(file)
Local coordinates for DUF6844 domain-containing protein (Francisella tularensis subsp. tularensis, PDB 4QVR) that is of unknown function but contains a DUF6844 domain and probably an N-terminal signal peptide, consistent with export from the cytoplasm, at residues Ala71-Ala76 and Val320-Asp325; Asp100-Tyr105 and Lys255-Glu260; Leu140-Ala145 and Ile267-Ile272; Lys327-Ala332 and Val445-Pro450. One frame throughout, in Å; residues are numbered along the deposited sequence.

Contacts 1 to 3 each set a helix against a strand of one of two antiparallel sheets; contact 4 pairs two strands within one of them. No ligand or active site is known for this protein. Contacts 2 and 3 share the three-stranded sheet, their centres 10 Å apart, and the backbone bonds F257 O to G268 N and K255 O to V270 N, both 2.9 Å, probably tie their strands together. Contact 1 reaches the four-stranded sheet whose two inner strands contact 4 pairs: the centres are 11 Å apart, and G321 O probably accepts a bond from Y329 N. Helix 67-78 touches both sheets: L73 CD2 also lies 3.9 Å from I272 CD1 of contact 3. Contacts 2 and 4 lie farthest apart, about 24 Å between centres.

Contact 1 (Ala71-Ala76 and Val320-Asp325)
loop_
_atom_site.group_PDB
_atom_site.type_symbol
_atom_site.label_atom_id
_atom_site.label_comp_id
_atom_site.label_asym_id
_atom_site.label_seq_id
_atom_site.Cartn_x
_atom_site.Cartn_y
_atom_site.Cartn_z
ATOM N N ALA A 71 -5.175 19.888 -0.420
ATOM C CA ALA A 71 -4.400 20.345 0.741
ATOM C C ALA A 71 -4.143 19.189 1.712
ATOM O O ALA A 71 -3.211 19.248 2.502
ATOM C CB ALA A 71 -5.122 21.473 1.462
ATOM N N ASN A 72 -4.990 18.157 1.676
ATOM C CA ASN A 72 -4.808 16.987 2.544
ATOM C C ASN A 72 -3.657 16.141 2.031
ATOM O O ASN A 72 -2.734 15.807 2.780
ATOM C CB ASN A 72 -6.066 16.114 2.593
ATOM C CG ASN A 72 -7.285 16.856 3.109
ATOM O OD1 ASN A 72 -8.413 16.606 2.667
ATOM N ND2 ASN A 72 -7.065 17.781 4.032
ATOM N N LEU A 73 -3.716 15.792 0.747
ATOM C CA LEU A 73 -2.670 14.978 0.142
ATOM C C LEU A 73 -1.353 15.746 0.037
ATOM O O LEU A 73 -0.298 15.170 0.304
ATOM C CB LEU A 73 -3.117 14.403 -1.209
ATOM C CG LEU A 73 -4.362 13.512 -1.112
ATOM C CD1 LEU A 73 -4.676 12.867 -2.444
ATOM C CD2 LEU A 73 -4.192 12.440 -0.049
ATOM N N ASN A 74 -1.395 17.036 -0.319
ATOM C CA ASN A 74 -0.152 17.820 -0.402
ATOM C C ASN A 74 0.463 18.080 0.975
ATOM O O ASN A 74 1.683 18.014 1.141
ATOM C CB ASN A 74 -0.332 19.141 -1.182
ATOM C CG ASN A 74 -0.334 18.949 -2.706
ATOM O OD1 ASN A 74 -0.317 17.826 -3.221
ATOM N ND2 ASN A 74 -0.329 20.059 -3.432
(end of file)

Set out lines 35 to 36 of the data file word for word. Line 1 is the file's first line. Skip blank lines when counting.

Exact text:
ATOM N N ASN A 74 -1.395 17.036 -0.319
ATOM C CA ASN A 74 -0.152 17.820 -0.402